Riverside Public Works Director Michael Hullihan said last week that recent delays on the village’s restoration to the exterior of the historic downtown water tower will prevent that project’s completion until around Oct. 15. Originally, the projected completion date was the end of September.
Work was delayed three weeks, said Hullihan, after work crews reported that the mineral coating used to stain the bricks on the upper portion of the tower proved unstable. When the tower was rebuilt after a fire in 1913, red brick was simply applied above the cream-colored brick of the original 1870 edifice. The entire tower was then painted to mask the change.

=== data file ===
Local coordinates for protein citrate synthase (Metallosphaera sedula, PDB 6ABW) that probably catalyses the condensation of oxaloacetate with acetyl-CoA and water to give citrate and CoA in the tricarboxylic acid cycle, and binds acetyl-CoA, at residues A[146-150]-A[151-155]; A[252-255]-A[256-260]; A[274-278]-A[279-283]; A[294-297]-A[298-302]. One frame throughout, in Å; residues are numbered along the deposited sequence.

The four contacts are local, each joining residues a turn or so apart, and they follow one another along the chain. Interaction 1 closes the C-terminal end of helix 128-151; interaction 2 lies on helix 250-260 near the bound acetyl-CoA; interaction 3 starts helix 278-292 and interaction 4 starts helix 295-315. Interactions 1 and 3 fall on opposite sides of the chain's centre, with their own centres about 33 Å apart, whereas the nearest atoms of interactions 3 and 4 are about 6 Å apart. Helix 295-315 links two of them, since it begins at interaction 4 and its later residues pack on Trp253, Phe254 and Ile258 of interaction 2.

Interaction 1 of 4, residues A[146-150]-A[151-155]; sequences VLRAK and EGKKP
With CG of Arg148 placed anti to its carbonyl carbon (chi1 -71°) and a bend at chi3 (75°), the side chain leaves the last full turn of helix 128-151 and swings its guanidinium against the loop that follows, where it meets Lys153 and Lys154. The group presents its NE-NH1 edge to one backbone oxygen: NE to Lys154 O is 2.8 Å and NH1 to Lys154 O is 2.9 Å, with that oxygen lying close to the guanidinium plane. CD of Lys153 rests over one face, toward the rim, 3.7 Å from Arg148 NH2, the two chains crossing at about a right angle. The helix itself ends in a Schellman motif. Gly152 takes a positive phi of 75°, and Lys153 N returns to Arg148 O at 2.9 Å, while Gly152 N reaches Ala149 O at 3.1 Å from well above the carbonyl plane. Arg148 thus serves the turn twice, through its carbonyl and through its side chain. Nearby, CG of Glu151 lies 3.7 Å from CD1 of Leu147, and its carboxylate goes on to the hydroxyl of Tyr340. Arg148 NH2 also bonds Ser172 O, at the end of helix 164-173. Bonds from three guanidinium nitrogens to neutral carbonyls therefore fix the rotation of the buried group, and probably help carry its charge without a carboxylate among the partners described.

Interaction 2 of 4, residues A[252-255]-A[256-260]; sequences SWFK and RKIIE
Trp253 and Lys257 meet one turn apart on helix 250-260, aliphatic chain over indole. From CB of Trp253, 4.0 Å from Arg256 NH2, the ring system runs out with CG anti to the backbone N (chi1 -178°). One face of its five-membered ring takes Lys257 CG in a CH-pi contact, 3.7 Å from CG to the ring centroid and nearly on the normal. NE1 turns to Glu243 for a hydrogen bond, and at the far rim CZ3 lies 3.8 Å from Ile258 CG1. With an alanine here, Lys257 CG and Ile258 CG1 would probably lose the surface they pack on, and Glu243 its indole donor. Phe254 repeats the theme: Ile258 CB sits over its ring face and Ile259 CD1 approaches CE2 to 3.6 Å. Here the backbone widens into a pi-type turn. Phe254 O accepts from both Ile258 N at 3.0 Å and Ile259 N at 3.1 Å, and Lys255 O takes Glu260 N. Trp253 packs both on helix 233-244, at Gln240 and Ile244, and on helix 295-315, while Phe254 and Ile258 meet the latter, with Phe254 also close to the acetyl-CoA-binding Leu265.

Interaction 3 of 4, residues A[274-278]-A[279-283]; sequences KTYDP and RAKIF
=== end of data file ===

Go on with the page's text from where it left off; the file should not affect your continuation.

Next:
As part of the restoration, the paint was removed and the plan had been to stain the red bricks with a product developed by the Edison Company to match bricks of the 1870 tower. But, Hullihan said, “the stuff … didn’t adhere to the brick and the color wasn’t stable.”
Instead, the village called on the Keim Mineral Systems, a century-old company which has provided mineral pigments for historic projects around the world, from the White House to German castles.
The mineral coating to be used on Riverside’s water tower had to be mixed in Augsburg, Germany and then shipped by boat to the United States, which has accounted for the delay in the restoration. Hullihan said he expected to have the materials from Keim within a week.
Since work began March 1, various contingencies have increased the cost of the water tower restoration project. The project was expected to cost $1.24 million, but unforeseen repairs have boosted costs above that mark by some $16,000.
Hullihan, however, has said that he expects the final cost to be within two or three percentage points of the originally budgeted amount.